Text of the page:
Matching, which measures the relevance of a document to a query, is the key problem in information retrieval (IR). It has been observed that a large amount of the dissatisfaction cases in search are due to mismatch between queries and documents (e.g., query “ny times” does not match well with a document only containing “New York Times”). Significant effort has been expended to address the problem. Previously, machine learning methods have been exploited, which learns a matching function from labeled data, referred to as "learning to match". In recent years, deep learning has been successfully applied to the problem and significant progresses have been made. The key to the success of the deep learning approach is its strong ability in learning of representations and generalization of matching patterns from raw queries and documents. T his lecture aims to give a comprehensive survey on recent progress in deep learning for matching. The lecture mainly consists of three parts. The first part introduces the general problem of semantic matching in IR. The second part explains how traditional machine learning techniques are utilized to address the problem. The last part elaborates how deep learning can be effectively used to solve the problem.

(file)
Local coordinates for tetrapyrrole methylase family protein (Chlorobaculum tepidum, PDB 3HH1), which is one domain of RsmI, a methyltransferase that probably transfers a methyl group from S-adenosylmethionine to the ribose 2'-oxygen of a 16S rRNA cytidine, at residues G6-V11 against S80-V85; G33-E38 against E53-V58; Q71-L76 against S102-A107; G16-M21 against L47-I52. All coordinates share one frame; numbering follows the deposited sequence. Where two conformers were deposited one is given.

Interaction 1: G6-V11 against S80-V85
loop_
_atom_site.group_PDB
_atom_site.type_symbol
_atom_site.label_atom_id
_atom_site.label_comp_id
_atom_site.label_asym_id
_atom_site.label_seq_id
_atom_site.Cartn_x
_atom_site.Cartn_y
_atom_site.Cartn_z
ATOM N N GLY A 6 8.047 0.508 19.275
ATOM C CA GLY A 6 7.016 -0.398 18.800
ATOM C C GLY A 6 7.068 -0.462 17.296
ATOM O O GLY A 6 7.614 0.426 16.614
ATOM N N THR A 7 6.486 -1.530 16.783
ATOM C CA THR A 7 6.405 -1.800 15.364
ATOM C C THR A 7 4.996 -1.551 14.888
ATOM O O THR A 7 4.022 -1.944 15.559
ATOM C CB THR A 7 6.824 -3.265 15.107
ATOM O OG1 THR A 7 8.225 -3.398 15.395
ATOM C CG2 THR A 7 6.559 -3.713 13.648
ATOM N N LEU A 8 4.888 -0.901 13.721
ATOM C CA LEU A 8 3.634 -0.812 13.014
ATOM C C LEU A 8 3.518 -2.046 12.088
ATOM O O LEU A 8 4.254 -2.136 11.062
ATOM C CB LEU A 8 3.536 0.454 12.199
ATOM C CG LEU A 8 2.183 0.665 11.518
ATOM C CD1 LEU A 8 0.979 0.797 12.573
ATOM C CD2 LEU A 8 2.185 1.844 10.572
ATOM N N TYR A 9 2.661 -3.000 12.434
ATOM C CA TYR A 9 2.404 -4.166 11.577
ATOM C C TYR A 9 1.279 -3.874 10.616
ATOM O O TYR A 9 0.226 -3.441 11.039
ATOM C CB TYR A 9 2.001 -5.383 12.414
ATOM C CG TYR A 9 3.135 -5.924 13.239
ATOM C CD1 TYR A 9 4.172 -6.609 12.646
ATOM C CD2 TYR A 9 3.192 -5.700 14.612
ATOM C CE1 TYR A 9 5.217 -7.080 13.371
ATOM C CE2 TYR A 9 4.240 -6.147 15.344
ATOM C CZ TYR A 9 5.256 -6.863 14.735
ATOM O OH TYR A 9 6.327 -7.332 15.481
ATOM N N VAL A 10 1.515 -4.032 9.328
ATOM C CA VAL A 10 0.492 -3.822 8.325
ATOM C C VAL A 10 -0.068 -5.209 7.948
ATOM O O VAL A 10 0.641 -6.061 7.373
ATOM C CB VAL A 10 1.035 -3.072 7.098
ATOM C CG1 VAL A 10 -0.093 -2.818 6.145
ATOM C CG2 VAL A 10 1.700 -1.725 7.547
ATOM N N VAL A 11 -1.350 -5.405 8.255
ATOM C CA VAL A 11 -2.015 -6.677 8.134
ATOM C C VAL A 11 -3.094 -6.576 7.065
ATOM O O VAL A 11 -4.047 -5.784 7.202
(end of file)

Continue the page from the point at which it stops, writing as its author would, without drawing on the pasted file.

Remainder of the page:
(Long Lecture) Interactive Information Retrieval: Models, Algorithms, and Evaluation

Chengxiang Zhai